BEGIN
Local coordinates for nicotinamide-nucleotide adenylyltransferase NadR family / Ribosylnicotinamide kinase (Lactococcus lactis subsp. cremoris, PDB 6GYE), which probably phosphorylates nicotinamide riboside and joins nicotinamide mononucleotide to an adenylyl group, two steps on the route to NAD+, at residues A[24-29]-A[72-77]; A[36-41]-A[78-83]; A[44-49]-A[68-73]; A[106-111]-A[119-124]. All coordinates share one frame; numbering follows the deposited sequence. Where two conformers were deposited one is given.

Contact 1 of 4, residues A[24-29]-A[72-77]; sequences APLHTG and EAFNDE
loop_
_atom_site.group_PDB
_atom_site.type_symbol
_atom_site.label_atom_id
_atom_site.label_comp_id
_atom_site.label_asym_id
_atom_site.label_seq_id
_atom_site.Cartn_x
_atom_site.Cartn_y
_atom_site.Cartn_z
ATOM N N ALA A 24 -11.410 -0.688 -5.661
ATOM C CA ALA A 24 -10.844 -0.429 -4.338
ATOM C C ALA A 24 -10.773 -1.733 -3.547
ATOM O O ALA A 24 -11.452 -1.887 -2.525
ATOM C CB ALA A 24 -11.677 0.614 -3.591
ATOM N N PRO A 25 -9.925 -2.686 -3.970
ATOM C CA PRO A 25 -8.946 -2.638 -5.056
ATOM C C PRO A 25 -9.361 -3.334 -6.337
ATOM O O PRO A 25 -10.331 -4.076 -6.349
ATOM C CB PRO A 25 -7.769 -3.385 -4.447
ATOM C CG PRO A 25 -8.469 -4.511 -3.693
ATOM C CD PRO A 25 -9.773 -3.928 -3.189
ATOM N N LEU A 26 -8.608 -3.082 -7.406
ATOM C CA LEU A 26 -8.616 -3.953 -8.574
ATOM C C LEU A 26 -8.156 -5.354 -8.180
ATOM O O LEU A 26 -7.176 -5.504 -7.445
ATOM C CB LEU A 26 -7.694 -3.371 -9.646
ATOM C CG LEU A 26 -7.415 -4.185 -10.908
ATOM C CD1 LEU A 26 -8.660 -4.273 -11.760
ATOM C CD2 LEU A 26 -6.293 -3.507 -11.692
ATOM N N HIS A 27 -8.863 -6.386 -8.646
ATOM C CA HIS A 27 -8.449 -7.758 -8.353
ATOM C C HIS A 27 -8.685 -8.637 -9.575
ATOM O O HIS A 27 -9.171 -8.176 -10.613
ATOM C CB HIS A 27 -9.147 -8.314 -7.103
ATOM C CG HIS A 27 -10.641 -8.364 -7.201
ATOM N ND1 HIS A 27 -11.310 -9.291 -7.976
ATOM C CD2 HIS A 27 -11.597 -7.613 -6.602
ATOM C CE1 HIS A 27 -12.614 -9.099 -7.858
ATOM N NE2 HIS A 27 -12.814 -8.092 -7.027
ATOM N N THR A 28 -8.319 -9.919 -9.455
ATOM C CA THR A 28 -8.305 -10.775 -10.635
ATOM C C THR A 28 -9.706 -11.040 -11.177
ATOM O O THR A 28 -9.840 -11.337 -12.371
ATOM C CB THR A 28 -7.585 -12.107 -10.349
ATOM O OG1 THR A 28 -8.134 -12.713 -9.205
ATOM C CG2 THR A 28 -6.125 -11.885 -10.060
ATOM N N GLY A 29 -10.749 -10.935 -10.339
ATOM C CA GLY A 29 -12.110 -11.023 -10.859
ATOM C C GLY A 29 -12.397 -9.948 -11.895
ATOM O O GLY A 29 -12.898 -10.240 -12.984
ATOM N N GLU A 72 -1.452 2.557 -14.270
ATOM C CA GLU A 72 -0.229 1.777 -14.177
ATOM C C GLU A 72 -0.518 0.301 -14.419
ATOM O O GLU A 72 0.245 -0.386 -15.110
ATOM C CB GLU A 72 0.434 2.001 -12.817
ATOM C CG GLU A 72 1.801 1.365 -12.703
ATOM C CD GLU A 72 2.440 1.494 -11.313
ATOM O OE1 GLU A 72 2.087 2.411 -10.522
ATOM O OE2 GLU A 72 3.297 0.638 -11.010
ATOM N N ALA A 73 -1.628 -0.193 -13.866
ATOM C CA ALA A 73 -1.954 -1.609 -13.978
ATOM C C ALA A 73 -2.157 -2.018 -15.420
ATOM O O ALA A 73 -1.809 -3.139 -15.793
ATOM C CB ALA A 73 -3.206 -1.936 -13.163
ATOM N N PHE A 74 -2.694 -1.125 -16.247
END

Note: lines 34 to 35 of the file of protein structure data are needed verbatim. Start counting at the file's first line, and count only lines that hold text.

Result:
ATOM C CA HIS A 27 -8.449 -7.758 -8.353
ATOM C C HIS A 27 -8.685 -8.637 -9.575